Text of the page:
Congressional negotiators announced they have a way forward to overhaul the Elementary and Secondary Education Act, with a conference committee to start working on a compromise soon.
Christmas seems to have come early this year for education advocates. After weeks of long and hard negotiations, House and Senate lawmakers have reached preliminary agreement on a bill to reauthorize the very long-stalled No Child Left Behind Act, multiple sources say.
The latest Education Department report on the federal School Improvement Grant program paints an uneven picture of SIG's impact, just as Congress is about to decide its fate.
The Education Department says all states in the competitive-grant program made progress toward their goals, but makes little mention of areas where they stumbled or backtracked.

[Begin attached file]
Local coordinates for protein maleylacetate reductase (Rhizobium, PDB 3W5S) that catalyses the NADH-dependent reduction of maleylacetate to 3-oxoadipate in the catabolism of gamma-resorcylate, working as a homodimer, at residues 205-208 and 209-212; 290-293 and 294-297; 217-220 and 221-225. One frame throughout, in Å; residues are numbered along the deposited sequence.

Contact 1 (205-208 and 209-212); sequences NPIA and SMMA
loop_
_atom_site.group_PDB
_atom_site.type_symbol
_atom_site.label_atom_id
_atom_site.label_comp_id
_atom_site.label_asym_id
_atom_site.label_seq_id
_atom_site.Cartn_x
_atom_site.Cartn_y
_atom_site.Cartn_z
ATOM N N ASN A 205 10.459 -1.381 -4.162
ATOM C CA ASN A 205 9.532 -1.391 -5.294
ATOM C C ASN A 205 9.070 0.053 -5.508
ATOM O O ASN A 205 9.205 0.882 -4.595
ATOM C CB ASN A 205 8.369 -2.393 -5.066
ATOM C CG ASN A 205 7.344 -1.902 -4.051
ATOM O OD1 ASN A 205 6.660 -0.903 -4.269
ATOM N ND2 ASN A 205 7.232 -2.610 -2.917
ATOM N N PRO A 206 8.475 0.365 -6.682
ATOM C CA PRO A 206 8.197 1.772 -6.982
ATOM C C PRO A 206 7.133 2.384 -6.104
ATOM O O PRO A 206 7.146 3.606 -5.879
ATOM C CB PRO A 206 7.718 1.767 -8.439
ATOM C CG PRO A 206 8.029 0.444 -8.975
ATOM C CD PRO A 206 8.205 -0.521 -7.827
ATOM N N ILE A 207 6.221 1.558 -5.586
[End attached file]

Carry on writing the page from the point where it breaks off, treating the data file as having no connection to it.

Lawmakers in both parties—but especially Republicans—are really unhappy with the way Duncan and Company used Race to the Top, and especially, waivers from many of the mandates of the No Child Left Behind Act.
If you tuned into the Tuesday night GOP presidential debate hoping for education policy talk, once again, you got very meager scraps.
Good news for Louisiana: The state can keep its waiver from many of the mandates of the No Child Left Behind Act for another school year. But what's the bad news?
"Governors understand that early childhood education is a key component of building a literate, knowledgeable and skilled 21st century workforce," Govs. Jay Inslee and Robert Bentley wrote to the four congressional representatives.
"Progress Is No Accident: Why ESEA Can't Backtrack on High School Graduation Rates" also reports that the number of high school "dropout factories" has also declined significantly in recent years.
Title I aid, the largest single federal grant program for public schools, is at the center of many of them, but it's not the only horse on the race track.